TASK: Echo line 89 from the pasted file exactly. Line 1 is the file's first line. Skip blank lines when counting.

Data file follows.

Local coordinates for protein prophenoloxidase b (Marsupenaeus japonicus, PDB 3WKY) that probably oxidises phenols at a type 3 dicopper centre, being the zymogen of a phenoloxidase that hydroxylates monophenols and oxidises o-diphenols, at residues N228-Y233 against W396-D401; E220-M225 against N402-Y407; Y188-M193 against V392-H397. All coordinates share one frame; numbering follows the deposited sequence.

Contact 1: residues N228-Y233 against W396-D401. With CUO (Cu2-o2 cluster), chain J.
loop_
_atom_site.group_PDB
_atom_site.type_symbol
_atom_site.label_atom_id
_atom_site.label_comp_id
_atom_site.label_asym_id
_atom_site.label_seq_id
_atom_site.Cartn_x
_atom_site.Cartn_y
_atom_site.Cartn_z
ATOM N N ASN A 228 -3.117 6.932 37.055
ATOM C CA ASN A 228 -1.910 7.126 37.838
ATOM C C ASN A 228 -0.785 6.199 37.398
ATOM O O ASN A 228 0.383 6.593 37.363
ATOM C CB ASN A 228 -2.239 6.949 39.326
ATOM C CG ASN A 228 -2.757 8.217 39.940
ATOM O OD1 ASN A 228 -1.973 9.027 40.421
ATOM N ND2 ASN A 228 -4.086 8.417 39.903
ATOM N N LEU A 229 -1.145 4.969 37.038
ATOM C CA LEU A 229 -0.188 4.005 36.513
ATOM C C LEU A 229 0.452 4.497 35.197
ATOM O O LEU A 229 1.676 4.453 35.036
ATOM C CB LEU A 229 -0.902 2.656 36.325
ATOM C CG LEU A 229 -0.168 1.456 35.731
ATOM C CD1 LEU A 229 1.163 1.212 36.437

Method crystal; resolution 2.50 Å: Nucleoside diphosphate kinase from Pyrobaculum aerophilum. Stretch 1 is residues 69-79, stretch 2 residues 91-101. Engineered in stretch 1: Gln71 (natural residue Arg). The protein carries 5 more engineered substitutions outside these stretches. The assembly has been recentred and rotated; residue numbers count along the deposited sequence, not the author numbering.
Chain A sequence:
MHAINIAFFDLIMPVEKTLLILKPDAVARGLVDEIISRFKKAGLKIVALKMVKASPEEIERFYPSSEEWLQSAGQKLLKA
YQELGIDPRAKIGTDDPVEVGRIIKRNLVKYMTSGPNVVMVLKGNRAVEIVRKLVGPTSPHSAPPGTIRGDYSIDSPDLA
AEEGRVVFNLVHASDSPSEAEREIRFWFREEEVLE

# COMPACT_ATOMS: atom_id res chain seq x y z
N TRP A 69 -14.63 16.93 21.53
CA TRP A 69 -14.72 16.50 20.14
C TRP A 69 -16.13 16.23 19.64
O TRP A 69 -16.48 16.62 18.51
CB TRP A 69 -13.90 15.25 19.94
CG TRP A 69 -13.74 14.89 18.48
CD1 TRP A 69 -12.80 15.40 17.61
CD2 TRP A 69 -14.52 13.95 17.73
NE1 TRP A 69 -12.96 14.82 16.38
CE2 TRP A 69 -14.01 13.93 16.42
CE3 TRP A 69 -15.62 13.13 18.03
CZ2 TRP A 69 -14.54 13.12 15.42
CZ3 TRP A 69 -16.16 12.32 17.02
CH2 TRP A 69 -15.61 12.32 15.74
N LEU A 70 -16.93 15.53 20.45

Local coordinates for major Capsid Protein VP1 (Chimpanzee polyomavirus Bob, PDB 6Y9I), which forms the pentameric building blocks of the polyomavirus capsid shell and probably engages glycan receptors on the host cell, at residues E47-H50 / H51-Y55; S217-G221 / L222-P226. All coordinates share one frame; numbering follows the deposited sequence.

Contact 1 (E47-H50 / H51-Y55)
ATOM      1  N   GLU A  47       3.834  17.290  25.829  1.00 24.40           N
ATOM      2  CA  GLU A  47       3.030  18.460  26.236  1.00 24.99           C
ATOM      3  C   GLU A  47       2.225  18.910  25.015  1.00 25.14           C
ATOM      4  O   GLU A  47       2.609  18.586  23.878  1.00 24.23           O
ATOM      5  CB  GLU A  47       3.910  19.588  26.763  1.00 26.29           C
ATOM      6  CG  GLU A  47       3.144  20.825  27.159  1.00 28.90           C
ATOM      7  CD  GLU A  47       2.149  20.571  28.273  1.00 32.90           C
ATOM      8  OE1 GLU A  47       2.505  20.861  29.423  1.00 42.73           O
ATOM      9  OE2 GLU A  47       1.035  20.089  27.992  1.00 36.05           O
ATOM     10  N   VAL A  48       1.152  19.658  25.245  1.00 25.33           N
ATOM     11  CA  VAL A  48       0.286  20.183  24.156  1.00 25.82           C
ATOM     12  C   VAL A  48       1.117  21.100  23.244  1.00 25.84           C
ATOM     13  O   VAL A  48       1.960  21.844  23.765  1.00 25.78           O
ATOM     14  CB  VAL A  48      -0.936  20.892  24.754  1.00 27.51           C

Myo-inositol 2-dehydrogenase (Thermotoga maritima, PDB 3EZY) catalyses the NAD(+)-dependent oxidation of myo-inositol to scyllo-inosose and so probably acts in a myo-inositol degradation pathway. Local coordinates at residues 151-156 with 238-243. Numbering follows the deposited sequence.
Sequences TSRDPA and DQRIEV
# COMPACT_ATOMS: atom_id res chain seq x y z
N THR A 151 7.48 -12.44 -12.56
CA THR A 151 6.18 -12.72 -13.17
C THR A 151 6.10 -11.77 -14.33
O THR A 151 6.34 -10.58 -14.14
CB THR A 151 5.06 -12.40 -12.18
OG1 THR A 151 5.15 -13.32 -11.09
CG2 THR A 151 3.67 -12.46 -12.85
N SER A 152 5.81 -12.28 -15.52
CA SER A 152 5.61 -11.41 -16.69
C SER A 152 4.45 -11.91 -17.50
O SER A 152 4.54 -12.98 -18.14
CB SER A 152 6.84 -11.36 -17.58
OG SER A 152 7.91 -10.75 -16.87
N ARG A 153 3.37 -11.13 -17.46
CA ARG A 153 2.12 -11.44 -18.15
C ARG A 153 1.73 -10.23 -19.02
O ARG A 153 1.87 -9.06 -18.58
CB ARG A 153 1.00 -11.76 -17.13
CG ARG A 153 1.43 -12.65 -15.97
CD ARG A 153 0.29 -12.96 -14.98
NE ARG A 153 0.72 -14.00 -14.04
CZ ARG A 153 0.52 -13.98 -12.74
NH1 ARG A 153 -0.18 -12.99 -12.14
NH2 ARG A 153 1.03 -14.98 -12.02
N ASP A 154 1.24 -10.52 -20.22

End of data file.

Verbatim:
CZ ARG A 153 0.52 -13.98 -12.74